Béla Ferenc Dezső Blaskó (Oct. 20, 1882 – Aug 16, 1956), known as Bela Lugosi, a Hungarian-American actor. He’d been playing small parts in his native Hungary before making his first film in 1917, but left after the failed Hungarian Revolution. In 1927, he appeared as Count Dracula in a Broadway adaptation of Bram Stoker’s novel. He later appeared in the classic 1931 film Dracula by Universal Pictures. He was often paired with Boris Karloff, who was able to demand top billing. To his frustration, Lugosi was increasingly restricted to minor parts, kept employed by the studio principally for the sake of his name on the posters. Among his pairings with Karloff, only in The Black Cat (1934), The Raven (1935), and Son of Frankenstein (1939) did he perform major roles again. Lugosi had been receiving regular medication for sciatic neuritis, and he became addicted to morphine and methadone. This drug dependence was noted by producers, and the offers eventually dwindled down to a few parts in Ed Wood’s low-budget movies, most notably Plan 9 from Outer Space. Lugosi was married five times, and had one son, Bela George Lugosi. Lugosi was buried wearing one of the Dracula Cape costumes, per the request of his son Bela G. Lugosi and fifth wife, Lillian in the Holy Cross Cemetery in Culver City, California. Contrary to popular belief, Lugosi never requested to be buried in his cape.
10:12 – Haunted Music
5. Crimson Joy — “Wake Up”
from: The Black Bible 3: The New Revelations / Cleopatra Records / October 12, 1998
[German band’s debut release Badlands, on Alice In Records, 1997. Verena Lupp on lead vocals, Olaf Lupp on guitar, Christian Lehmann on keyboards, Peter Witzki on bass, and Andreas Menge on drums. The band chose their name based on a William Blake poem titled “The Sick Rose.” …”Wake Up before it’s too late.”]
6. Dead Kennedys — “Halloween”
from: Plastic Surgery Disasters – In God We Trust, Inc. / Alternative Tentacles / Dec 1982
[“Halloween” (B-side “Saturday Night Holocaust”) is the 7th and final single by the Dead Kennedys. It was released in December 1982 on Alternative Tentacles. The song is from the band’s second album, Plastic Surgery Disasters, the 2nd album released by Dead Kennedys. It has been reissued with the EP In God We Trust, Inc., which are the last eight tracks on the CD. The cover photo is “Hands” by photographer Michael Wells. The same photo was used by another San Francisco-based punk band called Society Dog for their EP …..Off of the Leash, released in 1981. The inside cover art features Winston Smith’s collages. Dead Kennedys formed in San Francisco, in 1978. The band were one of the first American hardcore bands to make a significant impact in the UK. Their music was distinctive within punk rock in general, with influences from surf music, spaghetti western, psychedelic rock, garage rock and rockabilly. Jello Biafra’s biting lyrics tackled the sociopolitical concerns of the late 1970s and 1980s with a distinct sense of morbid humor and satire. In the mid-1980s, the band was embroiled in an obscenity trial in the US over the artwork of their album Frankenchrist (1985), which included the explicit title subject of H. R. Giger’s Penis Landscape. The band was charged with “distribution of harmful matter to minors”, but the trial ended with a hung jury. Dead Kennedys released 4 studio albums and one EP before disbanding in 1986. Biafra has continued to collaborate and record with other artists, including Mojo Nixon, Al Jourgensen of Ministry, Nomeansno, and Melvins, and has become a spoken word performer, covering political topics in particular.]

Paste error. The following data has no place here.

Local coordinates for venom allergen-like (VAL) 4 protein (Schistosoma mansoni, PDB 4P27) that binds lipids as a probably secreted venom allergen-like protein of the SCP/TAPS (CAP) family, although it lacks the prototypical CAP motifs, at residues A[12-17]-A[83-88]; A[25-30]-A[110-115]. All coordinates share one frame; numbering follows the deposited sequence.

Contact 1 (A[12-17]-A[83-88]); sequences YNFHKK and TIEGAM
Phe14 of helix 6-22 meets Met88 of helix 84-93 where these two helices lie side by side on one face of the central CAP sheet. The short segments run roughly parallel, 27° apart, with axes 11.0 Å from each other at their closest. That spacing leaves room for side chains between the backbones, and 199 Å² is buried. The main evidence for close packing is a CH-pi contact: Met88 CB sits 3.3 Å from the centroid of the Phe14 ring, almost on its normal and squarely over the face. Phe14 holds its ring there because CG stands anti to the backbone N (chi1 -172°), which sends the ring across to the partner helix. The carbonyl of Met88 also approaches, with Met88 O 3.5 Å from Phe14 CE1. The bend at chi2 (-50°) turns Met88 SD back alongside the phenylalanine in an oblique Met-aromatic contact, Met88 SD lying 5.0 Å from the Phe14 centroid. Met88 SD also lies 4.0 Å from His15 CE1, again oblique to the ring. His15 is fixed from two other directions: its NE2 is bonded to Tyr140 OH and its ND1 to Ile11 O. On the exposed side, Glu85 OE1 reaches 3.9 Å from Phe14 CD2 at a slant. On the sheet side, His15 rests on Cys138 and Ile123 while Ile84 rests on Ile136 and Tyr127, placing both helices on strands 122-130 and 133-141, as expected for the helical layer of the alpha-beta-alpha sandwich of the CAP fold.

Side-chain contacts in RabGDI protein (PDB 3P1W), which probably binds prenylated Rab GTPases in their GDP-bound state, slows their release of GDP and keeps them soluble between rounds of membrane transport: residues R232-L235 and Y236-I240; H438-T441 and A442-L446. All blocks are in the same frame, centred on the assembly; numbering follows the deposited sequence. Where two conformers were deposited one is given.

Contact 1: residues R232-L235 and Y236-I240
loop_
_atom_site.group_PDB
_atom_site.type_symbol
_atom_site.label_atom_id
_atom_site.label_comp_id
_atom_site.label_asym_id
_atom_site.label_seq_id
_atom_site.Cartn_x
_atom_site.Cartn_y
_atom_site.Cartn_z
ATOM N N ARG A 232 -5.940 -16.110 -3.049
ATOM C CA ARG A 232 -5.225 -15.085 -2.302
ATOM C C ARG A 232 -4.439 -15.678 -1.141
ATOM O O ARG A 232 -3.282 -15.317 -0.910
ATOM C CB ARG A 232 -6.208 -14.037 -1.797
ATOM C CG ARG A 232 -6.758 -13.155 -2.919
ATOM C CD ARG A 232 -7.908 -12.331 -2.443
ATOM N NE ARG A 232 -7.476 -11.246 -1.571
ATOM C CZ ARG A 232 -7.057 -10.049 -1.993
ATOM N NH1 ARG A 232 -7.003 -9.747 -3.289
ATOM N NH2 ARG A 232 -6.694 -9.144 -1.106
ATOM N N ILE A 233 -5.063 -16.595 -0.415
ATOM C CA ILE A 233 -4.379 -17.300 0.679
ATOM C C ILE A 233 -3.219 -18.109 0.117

7. Kenneth Alwyn — “The Bride of Frankenstein (Main Title)”
from: The Bride of Frankenstein (Soundtrack from the Motion Picture) / Silva America / 1993